It has been very difficult – to say the least – to be forward looking about core inflation this cycle. A range of countries, over a run of years, have found core inflation has broken away from many of the standard tools used to calibrate and forecast it.
Core inflation is essentially driven by wages and margins (with a productivity underlay). Technology is pressuring both.
The vast majority of industry sectors, including services, are facing competition from technology-based new entrants.
These new entrants can add capacity very cost effectively – either because it exists already or because they are adding cheap digital capacity. This is changing the degree to which growth accrues to labour via stronger wages.
There are a range of indicators which suggest wage growth in Australia should rise somewhat over the next year or two. The experience of the bulk of other countries, however, even where labour markets are much tighter than in Australia, is that wage growth will rise a bit but then stabilise.
Moreover, business surveys have not been reliable in predicting whether sectoral skilled labour shortages might lead to wage pressure. In New Zealand, for instance, ANZ’s Small Business Microscope Survey has been suggesting significant skill shortages in the construction and services sectors for quite some time. Yet aggregate wage growth on some measures has actually declined.
Beyond these inflation-centric issues, the inflation outlook is no longer the only driver of monetary policy. In recent years the RBA tells us that financial stability has become a more important influence on policy.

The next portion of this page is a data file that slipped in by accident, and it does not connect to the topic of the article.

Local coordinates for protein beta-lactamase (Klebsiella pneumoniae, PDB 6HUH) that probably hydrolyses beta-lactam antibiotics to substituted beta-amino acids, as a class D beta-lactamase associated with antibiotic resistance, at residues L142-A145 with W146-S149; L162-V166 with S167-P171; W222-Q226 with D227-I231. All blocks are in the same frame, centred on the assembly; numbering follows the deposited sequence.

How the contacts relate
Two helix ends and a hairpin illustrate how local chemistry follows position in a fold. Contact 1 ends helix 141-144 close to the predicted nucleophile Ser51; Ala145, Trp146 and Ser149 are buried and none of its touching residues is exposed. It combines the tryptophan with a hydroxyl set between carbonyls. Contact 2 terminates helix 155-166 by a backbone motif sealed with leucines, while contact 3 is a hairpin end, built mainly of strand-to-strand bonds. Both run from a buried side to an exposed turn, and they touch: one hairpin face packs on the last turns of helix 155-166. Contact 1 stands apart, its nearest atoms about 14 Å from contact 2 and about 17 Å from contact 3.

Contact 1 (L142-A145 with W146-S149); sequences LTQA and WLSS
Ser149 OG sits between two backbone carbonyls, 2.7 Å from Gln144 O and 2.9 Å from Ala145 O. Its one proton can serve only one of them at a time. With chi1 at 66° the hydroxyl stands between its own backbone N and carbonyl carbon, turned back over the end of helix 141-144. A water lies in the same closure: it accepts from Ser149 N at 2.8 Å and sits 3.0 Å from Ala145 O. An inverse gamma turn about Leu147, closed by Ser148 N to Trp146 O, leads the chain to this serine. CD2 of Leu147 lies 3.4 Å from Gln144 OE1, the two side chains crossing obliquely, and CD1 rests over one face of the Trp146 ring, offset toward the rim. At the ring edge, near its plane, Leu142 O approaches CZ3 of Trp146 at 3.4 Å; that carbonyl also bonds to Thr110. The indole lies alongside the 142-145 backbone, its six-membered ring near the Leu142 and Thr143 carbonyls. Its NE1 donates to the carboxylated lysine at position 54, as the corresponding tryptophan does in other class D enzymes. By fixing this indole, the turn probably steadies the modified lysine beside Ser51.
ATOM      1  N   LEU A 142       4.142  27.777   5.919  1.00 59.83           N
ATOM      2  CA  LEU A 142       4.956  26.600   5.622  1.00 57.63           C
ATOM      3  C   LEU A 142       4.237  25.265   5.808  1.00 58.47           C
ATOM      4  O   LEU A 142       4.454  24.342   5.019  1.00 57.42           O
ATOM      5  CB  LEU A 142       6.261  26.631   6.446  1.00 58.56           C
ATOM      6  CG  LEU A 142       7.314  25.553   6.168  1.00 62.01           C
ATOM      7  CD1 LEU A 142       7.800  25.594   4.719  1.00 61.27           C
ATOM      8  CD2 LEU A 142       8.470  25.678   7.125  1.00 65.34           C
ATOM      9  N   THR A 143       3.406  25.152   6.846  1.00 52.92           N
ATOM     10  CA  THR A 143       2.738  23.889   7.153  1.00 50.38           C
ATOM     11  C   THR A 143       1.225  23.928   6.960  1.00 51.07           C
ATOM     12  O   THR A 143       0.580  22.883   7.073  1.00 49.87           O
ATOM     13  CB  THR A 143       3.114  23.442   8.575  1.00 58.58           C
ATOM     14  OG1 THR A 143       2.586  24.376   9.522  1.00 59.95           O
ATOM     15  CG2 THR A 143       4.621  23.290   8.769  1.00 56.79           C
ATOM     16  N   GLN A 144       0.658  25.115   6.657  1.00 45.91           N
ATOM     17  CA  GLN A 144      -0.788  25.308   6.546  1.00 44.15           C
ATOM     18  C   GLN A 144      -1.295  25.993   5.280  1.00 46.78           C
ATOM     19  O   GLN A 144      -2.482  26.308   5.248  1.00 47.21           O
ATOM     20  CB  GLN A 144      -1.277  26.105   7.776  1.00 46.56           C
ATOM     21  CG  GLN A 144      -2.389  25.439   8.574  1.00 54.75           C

That focus was clear in the most recent Statement on the Conduct of Monetary Policy in 2016 and has been reiterated in a number of the RBA’s public statements since that time.
Financial stability isn’t as significant as the inflation target in the RBA’s operational mandate. We haven’t seen the RBA either move interest rates or decline to move them primarily because of financial stability considerations.
That may change however with the household saving rate likely to be revised down to around 3.6 per cent for the second quarter of 2017, less than half its 2009 peak, and household debt at over 190 per cent of disposable income and still rising. So the debate over a broader policy target for the RBA needs to remain on the agenda.
The reality is the experience of inflation targeting globally presents an uncomfortable observation: every country with a pure inflation target has, or at least has had in the last decade, shown concerning levels of debt. In the US and UK the crisis revealed those problems. In countries like Australia, Sweden, New Zealand and Canada, they are more latent.
What’s to be done? Certainly moving further from the one instrument/one target basis for inflation targeting is not straightforward and could expose policy to conflicting influences at times.
But it seems increasingly necessary, and is all the more reason to use the window provided by the current firming in domestic and global growth to move interest rates off emergency settings.
In a world in which asset prices are already elevated and interest rate differentials unusually narrow, monetary policy operates primarily through the provision of credit. The pressure on macro-prudential policy, therefore, is unlikely to diminish as confidence around growth rises.
Inflation may give the RBA the cover it needs to hike next year. This would also make the policy environment more conventional. There is a strong probability, however, that inflation will only rise sufficiently to suggest the downside surprises have run their course.
We think that’s right, and it shouldn’t dissuade the RBA from its path. Rates need to rise in 2018. Growth is likely to be more evenly balanced, sustainable, and less aggravating for those trying to buy a home, with interest rates off the floor.
Richard Yetsenga is Chief Economist at ANZ